'Visual Chaos': A Photographer's View Of Cyclone Kenneth
Imagine your house is gone. And yet the TV is still standing.
That's one of the scenes that photojournalist Tommy Trenchard documented as he visited parts of Mozambique hit by Cyclone Kenneth on Thursday.
Winds reportedly blew up to 174 miles per hour.
More than 20 inches of rain fell over a couple of days — with another 20 inches forecast this week.
Houses were obliterated, roads turned into rivers and the death toll now stands at 38.
The storm struck some six weeks after Cyclone Idai, touching down in a different part of the country — in the north. Both cyclones are rare events. According to the World Meteorological Organization, "there is no record of two storms of such intensity striking Mozambique in the same season."
And so a country already in the throes of a humanitarian disaster — the World Bank puts a $2 billion price tag on the recovery effort for Idai — is reeling again.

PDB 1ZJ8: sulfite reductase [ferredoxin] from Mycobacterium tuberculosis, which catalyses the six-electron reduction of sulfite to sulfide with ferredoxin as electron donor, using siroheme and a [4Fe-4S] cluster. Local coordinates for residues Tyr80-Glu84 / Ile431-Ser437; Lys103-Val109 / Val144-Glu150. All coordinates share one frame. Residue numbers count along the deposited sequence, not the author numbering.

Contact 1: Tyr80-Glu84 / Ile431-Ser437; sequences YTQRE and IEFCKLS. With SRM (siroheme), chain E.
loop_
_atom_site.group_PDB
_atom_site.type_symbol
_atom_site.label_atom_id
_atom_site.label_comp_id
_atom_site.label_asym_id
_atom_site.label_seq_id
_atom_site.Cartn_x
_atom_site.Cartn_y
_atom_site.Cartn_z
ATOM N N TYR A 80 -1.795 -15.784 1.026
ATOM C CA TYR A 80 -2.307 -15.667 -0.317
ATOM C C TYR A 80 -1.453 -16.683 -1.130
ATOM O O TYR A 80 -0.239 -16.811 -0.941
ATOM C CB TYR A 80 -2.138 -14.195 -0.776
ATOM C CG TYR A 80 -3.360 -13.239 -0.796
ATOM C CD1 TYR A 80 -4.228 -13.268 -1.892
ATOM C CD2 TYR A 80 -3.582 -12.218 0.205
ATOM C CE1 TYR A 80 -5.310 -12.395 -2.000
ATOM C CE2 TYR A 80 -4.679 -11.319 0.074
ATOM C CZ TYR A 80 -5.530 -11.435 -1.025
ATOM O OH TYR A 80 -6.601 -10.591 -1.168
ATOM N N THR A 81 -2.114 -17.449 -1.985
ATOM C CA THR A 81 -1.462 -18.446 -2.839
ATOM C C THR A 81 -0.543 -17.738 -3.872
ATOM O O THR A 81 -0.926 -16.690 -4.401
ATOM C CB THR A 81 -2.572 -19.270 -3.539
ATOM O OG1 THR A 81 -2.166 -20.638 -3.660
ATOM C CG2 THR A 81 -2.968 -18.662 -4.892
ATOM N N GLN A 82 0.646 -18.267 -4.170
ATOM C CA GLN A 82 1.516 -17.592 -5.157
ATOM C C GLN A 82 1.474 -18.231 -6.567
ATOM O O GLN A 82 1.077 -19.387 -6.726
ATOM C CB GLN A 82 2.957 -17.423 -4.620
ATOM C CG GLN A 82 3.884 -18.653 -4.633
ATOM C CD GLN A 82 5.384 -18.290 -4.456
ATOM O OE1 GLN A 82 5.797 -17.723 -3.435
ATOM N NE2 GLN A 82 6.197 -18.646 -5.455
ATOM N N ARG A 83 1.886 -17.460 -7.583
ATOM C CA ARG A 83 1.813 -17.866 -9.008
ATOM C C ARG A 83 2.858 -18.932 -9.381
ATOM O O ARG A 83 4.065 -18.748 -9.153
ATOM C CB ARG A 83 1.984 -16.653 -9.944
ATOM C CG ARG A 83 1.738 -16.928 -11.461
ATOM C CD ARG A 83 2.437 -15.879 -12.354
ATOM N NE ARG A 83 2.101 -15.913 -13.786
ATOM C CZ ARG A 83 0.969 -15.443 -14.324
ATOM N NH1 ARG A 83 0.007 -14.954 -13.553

Trenchard traveled north from the city of Pemba to Macomia and surrounding villages, "where the destruction is incredibly severe," he says. "It was overwhelming to see the visual chaos — the mess of fallen trees, belongings, collapsed homes."
Despite the destruction, he saw people "calmly getting their lives back in order. Of course there's shock and despair, but you also see incredible stoicism and resilience. Amid the carnage there are even small glimpses of normal life going on. In Macomia two days after the storm, some shops had already reopened even though they no longer had a roof or four walls."
Copyright 2019 NPR. To see more, visit https://www.npr.org.